• "The SITBI has excellent inter-rater reliability and test-retest reliability (Nock et al. 2007). Prior studies show that the SITBI is a valid measure for youth ages 7–16 (Barrocas et al. 2012). Depressive Symptoms The Children's Depression Inventory is a 27-item self-report questionnaire designed to assess youth depressive symptoms (Kovacs 2003). "
    [Show abstract] [Hide abstract] ABSTRACT: Despite literature suggesting a relationship between child maltreatment and suicidal ideation, few studies have examined the prospective course of this relationship. The current study examined this relationship in a sample of 682 community youth who were followed over the course of 3 years. Repeated measures of suicidal ideation, emotional maltreatment, and depressive symptom severity were examined in multi-wave path analysis models. Overall, results suggest that emotional maltreatment over time contributes uniquely to the prospective prediction of suicidal ideation, even when controlling for age, previous suicidal ideation, biological sex, and depression symptom severity. Unlike previous studies that have only measured emotional maltreatment at one-time point, the current study demonstrates that emotional maltreatment contributes unique risk to suicidal ideation prospectively among youth. Results speak to the importance of examining emotional maltreatment and suicidal ideation within prospective models of risk and suggest that emotional maltreatment is a robust predictor of suicidal ideation, over and above history of suicidal ideation and depression.
    Full-text · Article · Mar 2016
    • "The age of onset for NSSI is typically during adolescence with an average prevalence of approximately 18% within this age group (Muehlenkamp et al., 2012). The prevalence of NSSI was increasing around the turn of the century (O'Loughlin and Sherwood, 2005), and have remained stable at this high level (Barrocas et al., 2012; Muehlenkamp et al., 2012). Because NSSI occurs in patients with a range of disorders, such as major depressive disorder (MDD; Hintikka et al., 2009), borderline personality disorder (BPD; Cerutti et al., 2011), other disorders (Apter et al., 2008; Chartrand et al., 2012; Fliege et al., 2009; MaClean et al., 2010; Serras et al., 2010) and no disorder (Stanford and Jones, 2009 ), it is important to consider NSSI independent of diagnosis. "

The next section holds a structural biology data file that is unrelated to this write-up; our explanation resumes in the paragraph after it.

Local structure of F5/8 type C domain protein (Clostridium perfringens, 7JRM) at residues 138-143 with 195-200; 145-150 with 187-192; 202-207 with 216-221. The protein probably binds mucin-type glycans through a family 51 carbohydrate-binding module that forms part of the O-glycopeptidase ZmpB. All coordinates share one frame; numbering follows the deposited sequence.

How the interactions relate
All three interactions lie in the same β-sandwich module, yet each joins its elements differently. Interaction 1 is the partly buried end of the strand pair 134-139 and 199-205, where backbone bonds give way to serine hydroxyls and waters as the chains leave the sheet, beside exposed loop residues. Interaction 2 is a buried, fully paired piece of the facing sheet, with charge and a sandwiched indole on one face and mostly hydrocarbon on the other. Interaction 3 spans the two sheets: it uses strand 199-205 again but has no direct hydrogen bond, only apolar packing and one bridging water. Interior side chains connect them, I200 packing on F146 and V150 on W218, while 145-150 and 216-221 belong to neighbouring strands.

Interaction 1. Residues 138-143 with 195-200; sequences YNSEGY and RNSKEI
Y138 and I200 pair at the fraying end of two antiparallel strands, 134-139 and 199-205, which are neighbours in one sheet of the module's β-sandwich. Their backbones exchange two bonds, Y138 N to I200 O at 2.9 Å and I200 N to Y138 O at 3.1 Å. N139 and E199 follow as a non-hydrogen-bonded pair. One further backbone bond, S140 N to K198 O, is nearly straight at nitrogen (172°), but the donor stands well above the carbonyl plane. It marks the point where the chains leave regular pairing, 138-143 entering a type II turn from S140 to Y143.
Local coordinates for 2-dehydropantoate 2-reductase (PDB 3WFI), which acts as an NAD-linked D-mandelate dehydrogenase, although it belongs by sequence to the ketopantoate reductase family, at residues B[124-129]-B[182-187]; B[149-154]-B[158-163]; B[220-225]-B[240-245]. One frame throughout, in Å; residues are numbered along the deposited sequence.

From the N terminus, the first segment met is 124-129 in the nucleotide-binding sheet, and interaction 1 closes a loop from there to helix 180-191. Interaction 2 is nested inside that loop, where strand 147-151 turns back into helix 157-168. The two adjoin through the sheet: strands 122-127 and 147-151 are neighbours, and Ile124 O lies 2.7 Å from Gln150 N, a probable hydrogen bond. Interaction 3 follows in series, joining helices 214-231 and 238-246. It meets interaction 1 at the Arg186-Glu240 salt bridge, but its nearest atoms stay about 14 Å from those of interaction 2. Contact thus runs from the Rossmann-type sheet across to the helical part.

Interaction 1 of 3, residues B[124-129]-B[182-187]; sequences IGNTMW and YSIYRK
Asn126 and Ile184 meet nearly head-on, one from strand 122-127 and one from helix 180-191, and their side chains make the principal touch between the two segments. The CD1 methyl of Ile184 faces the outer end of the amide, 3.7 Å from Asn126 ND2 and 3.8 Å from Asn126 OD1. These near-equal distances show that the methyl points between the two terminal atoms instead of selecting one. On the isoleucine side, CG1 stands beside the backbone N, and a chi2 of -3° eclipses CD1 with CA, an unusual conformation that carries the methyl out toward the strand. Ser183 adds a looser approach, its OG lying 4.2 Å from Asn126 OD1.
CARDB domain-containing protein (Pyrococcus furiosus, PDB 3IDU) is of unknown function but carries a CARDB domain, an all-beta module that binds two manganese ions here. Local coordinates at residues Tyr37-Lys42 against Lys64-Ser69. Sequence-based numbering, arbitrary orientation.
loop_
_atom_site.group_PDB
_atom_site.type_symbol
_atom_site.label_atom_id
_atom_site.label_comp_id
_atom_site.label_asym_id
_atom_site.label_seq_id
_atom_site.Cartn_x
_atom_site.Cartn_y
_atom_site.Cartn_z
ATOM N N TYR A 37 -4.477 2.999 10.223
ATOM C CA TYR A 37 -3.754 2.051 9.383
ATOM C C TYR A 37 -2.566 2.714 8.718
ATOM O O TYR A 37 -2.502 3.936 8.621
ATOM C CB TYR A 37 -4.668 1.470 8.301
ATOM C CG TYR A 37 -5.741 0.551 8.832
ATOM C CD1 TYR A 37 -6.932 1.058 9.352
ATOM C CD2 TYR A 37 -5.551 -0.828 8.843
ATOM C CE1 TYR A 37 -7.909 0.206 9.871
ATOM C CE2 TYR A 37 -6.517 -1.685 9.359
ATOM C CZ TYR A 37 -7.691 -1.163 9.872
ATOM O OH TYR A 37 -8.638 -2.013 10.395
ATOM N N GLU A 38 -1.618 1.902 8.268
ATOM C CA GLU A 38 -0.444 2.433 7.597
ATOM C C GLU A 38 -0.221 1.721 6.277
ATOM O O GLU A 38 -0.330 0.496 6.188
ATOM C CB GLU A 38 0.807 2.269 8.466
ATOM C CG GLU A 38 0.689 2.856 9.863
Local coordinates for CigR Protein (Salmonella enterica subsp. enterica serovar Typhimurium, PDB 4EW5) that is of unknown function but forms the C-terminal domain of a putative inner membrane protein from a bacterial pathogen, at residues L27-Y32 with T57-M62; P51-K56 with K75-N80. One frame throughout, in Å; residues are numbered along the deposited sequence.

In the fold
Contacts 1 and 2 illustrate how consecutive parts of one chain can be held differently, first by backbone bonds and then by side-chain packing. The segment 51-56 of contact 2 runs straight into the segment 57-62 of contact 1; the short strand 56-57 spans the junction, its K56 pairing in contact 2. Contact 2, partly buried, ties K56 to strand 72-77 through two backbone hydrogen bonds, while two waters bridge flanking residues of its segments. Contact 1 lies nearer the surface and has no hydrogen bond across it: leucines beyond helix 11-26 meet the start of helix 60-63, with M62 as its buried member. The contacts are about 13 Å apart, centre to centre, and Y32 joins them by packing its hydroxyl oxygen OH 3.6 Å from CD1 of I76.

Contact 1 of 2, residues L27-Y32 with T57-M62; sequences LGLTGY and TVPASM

[Show abstract] [Hide abstract] ABSTRACT: Non-suicidal self-injury (NSSI) commonly starts in adolescence and is associated with an array of negative outcomes. Neurobiological research investigating NSSI is in its early stages and most studies have examined this behavior within the context of specific diagnoses. However, the Research Domain Criteria (RDoC) initiative encourages researchers to examine brain-behavior relationships across diagnoses. This review on the neurobiology associated with NSSI is organized using the domains proposed by RDoC: Negative Valence, Positive Valence, Cognitive, Social Processes, and Arousal/Regulatory Systems. Evidence of neurobiological anomalies is found in each of these domains. We also propose future research directions, especially in regard to human development. Future NSSI studies should address this behavior independent of diagnosis, examine relevant constructs across multiple units of analysis, and assess how systems change across development and course of illness. These advances will be essential for guiding neurobiologically informed intervention and prevention strategies to target NSSI. In doing so, we may prevent the associated negative outcomes across the lifespan.
    Full-text · Article · Sep 2015